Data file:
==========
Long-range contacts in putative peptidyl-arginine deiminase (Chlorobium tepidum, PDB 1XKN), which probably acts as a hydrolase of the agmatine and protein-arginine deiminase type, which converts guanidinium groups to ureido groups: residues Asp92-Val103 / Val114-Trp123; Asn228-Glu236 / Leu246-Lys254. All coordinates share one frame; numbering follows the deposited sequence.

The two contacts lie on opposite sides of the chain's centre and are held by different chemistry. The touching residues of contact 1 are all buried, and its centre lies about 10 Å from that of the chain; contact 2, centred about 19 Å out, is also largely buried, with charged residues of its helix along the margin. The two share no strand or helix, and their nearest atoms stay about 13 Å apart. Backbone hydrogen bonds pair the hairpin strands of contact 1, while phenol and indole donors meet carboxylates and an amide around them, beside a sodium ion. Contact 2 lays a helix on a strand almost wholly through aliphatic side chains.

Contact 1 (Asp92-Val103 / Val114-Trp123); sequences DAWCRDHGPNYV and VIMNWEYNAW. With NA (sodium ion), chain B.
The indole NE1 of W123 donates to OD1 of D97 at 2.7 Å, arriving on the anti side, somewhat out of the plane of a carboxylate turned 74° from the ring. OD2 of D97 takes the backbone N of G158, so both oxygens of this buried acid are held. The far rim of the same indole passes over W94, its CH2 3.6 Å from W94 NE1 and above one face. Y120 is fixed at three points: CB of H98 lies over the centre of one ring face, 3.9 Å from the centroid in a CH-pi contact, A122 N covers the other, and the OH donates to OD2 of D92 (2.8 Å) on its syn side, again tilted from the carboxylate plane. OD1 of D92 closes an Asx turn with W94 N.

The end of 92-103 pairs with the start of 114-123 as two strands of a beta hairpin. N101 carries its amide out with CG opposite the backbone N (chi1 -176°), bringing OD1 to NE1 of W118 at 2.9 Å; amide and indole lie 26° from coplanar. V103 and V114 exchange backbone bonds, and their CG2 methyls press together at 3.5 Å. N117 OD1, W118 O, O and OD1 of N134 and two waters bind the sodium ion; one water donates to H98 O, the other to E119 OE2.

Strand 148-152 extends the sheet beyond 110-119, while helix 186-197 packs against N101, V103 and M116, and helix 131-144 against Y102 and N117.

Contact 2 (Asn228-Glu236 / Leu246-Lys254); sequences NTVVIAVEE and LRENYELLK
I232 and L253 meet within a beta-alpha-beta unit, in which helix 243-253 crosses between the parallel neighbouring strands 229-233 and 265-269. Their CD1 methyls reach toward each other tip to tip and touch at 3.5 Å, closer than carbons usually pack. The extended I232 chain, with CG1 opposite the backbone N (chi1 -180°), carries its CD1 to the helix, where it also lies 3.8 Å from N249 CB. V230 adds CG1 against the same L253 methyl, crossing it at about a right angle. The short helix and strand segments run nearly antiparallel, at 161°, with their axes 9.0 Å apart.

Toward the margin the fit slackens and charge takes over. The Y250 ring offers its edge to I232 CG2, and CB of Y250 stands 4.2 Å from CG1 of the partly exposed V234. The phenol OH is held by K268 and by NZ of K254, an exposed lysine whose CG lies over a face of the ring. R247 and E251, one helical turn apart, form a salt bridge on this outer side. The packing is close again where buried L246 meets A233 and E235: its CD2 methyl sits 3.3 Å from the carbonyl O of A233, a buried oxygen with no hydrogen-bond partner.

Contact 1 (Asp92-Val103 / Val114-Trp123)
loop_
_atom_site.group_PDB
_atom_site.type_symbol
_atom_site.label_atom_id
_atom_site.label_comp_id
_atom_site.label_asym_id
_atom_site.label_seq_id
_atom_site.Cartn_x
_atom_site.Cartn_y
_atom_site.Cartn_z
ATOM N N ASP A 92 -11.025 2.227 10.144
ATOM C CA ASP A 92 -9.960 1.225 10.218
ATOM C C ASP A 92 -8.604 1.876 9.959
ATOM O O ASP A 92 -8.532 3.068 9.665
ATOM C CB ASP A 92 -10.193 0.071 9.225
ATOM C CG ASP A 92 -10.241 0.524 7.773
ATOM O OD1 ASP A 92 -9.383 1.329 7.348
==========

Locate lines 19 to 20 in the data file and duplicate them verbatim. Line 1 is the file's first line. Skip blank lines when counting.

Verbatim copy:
_atom_site.Cartn_y
_atom_site.Cartn_z